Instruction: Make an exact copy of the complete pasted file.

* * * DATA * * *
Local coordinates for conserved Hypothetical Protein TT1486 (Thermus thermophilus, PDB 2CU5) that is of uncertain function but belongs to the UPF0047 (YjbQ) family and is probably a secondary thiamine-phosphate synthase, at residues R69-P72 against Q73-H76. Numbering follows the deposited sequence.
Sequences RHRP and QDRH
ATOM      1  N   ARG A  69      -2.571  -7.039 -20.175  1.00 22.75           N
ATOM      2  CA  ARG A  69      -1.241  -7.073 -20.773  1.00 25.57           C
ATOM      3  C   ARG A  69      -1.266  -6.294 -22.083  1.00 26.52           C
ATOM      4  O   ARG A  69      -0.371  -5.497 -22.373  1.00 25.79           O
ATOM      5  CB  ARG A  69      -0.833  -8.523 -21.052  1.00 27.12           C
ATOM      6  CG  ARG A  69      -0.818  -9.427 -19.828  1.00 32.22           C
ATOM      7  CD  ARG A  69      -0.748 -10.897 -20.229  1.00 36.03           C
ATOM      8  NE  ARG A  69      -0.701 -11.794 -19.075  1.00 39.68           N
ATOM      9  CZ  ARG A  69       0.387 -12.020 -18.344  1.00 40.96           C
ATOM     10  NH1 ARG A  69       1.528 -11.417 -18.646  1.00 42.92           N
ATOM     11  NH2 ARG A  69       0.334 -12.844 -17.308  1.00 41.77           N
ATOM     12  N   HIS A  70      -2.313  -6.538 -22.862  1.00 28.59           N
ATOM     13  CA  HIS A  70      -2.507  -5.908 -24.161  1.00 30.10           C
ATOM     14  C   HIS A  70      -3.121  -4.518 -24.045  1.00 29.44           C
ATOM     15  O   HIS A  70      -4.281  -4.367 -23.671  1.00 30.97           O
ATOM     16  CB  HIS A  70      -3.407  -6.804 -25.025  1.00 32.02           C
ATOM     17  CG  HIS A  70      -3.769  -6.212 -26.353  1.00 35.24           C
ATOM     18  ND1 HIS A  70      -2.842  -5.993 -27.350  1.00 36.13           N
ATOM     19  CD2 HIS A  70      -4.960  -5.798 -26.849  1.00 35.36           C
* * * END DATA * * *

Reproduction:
Local coordinates for conserved Hypothetical Protein TT1486 (Thermus thermophilus, PDB 2CU5) that is of uncertain function but belongs to the UPF0047 (YjbQ) family and is probably a secondary thiamine-phosphate synthase, at residues R69-P72 against Q73-H76. Numbering follows the deposited sequence.
Sequences RHRP and QDRH
ATOM      1  N   ARG A  69      -2.571  -7.039 -20.175  1.00 22.75           N
ATOM      2  CA  ARG A  69      -1.241  -7.073 -20.773  1.00 25.57           C
ATOM      3  C   ARG A  69      -1.266  -6.294 -22.083  1.00 26.52           C
ATOM      4  O   ARG A  69      -0.371  -5.497 -22.373  1.00 25.79           O
ATOM      5  CB  ARG A  69      -0.833  -8.523 -21.052  1.00 27.12           C
ATOM      6  CG  ARG A  69      -0.818  -9.427 -19.828  1.00 32.22           C
ATOM      7  CD  ARG A  69      -0.748 -10.897 -20.229  1.00 36.03           C
ATOM      8  NE  ARG A  69      -0.701 -11.794 -19.075  1.00 39.68           N
ATOM      9  CZ  ARG A  69       0.387 -12.020 -18.344  1.00 40.96           C
ATOM     10  NH1 ARG A  69       1.528 -11.417 -18.646  1.00 42.92           N
ATOM     11  NH2 ARG A  69       0.334 -12.844 -17.308  1.00 41.77           N
ATOM     12  N   HIS A  70      -2.313  -6.538 -22.862  1.00 28.59           N
ATOM     13  CA  HIS A  70      -2.507  -5.908 -24.161  1.00 30.10           C
ATOM     14  C   HIS A  70      -3.121  -4.518 -24.045  1.00 29.44           C
ATOM     15  O   HIS A  70      -4.281  -4.367 -23.671  1.00 30.97           O
ATOM     16  CB  HIS A  70      -3.407  -6.804 -25.025  1.00 32.02           C
ATOM     17  CG  HIS A  70      -3.769  -6.212 -26.353  1.00 35.24           C
ATOM     18  ND1 HIS A  70      -2.842  -5.993 -27.350  1.00 36.13           N
ATOM     19  CD2 HIS A  70      -4.960  -5.798 -26.849  1.00 35.36           C